Freelance Contributor, TechHiveMar 17, 2021 3:00 am PDT
At a Glance
Works as advertised, with a minimal learning curve
Fairly quick setup
Scheduled curtain operations are an early-morning game changer
Rather homely if your curtains aren’t fully opaque
Fairly loud in operation
Wi-Fi features require extra hardware
This easy retrofit device turns almost any curtain into a capable smart system.
Options abound for motorizing and smartening up blinds and shades, but what if you have curtains? Rendering those hanging panels of fabric into smart window coverings presents such a particular challenge that only a handful of options exist—and most of those require you to install a special motorized track.
SwitchBot is the only exception I’ve seen. It’s an add-on device that (with some caveats) promises to turn any existing curtains into smart curtains with minimal amount effort and setup. As smart tech goes, SwitchBot isn’t the most elegant of products. It’s a squat, egg-like device that hangs beneath your curtain rod (it supports rods measuring between 15- to 40mm in diameter) and nestles between the tabs, rings, or grommets of your curtain. A mechanical wheel presses up against the bottom of the rod and allows the SwitchBot to move left and right, dragging the curtain along with it. While the standard version is designed for cylindrical curtain rods, other versions are available for I Rail and U Rail tracks.
To get started with SwitchBot, you create an account in the SwitchBot app, then add your SwitchBot Curtain to it. It’s a Bluetooth-only device, so wireless setup is fairly quick. What takes a bit longer is when the app walks you through questions about your hardware, the design of your drapery rods, and the style of the curtains themselves. Finally, you’re instructed to place the controller on the rod, a process which couldn’t be simpler. A small button removes the top piece from the unit’s two arms. Once you align the device on the rod, you simply slide that top piece back into place, gripping the rod between the two halves as it locks into place automatically.
SwitchBot claims a 30-second setup time, which is true if you’re only counting the time that last step takes, and none of the other setup work. My curtains particularly took some extra effort, as they hang from the rod via fabric tabs. These had to be reinforced with small plastic clamps (included in the box); essentially, so the SwitchBot wouldn’t run over the fabric as it moved back and forth.
Once configured, I found the product to work well. After a calibration step, it is easy to manually open and close curtains exactly to the point you want, set up timers to automatically close at night and open in the morning, or open/close the curtains based on a countdown delay timer. The system offers two speed modes, but I found the “silent mode” to be much more invasive than the faster “performance mode,” which was particularly made worse because of how long it took to complete the circuit. The SwitchBot also detects external movement. The “touch and go” feature understands if you’re attempting to manually open or shut the drapes and, once you get it started, it finishes the job for you.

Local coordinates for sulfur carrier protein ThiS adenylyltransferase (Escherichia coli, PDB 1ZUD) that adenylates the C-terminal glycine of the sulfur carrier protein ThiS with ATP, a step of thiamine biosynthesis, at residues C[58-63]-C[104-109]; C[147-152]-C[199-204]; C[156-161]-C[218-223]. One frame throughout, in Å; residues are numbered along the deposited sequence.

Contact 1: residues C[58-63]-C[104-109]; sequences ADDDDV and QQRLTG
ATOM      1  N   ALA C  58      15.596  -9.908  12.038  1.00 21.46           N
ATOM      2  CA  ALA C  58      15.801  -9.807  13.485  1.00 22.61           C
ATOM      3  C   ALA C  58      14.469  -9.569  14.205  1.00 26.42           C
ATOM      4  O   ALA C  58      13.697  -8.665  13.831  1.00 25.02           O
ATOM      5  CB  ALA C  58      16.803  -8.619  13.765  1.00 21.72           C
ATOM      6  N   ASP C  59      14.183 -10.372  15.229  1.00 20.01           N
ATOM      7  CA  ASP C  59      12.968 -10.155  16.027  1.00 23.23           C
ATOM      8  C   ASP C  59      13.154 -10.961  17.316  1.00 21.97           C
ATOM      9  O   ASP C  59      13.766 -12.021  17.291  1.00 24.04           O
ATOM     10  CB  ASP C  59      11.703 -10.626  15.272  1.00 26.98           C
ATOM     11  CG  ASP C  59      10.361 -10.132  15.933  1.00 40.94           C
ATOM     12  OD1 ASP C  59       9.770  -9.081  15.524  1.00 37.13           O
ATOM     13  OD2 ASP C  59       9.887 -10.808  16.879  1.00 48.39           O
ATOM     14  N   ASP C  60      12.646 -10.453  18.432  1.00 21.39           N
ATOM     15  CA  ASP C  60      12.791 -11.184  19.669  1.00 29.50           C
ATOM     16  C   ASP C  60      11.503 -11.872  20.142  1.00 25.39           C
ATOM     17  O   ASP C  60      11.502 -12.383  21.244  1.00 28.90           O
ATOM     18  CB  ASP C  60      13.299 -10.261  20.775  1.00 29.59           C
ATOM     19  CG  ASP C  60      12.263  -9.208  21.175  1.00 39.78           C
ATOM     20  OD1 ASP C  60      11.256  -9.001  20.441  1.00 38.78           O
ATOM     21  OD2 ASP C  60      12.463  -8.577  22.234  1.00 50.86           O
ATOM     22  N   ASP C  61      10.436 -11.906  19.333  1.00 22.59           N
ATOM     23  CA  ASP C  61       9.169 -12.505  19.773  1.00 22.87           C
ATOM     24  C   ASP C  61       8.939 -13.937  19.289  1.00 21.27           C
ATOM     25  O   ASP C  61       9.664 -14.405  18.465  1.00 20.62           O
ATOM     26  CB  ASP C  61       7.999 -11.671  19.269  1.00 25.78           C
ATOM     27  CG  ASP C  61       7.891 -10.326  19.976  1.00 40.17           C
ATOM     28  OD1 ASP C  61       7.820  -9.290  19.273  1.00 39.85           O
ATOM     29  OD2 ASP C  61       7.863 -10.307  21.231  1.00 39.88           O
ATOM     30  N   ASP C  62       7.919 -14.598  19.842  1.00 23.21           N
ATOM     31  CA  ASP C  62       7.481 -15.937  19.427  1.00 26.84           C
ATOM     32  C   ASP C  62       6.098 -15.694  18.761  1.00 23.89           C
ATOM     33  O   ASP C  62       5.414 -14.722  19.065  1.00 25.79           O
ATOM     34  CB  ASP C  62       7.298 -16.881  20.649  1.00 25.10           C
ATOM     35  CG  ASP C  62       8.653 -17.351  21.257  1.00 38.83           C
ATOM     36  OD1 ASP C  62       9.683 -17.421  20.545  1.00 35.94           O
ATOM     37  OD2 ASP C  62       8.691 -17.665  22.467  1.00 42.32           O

SwitchBot won’t work perfectly for everyone; if you have very heavy curtains (more than 17 pounds), its little motor won’t be able to keep up. It also doesn’t work well with the telescoping kind of curtain rods that have a thinner rod nested inside a thicker one, though an adapter in the box is provided to help it across such transitions.
The device includes a rechargeable battery that charges via the included USB-C cable. If you don’t want to periodically recharge it, you can help it stay topped up by adding on a small solar panel ($25) that stays permanently plugged in—although this will really stand out if your curtains (like mine) don’t exactly hide the SwitchBot hardware (as you can see in the photo above. The marketing photo up top shows the SwitchBot hanging in front of the curtain, but that’s just so you can see it.)
As a Bluetooth device, the SwitchBot is a short-range affair out of the box, meaning you can really only operate the curtains from within the same room. If you want to operate the curtains remotely, you’ll need to install the SwitchBot Hub Mini ($39), a small Bluetooth-to-Wi-Fi bridge. This bridge is also required for connecting the SwitchBot to Alexa, Google Home, or Siri services, should you want to use voice commands. The SwitchBot Remote ($19) is another option, a small button you can keep at the bedside table that lets you operate the curtains without having to use the app.
SwitchBot isn’t perfect. It’s loud and it’s simply not attractive, but it does do the job it promises to do, and it does it well at a reasonable price. I haven’t had a moment of trouble with the SwitchBot since I installed it, and despite some minor complaints I can happily recommend to anyone who hates getting out of bed on a cold morning to let some light in.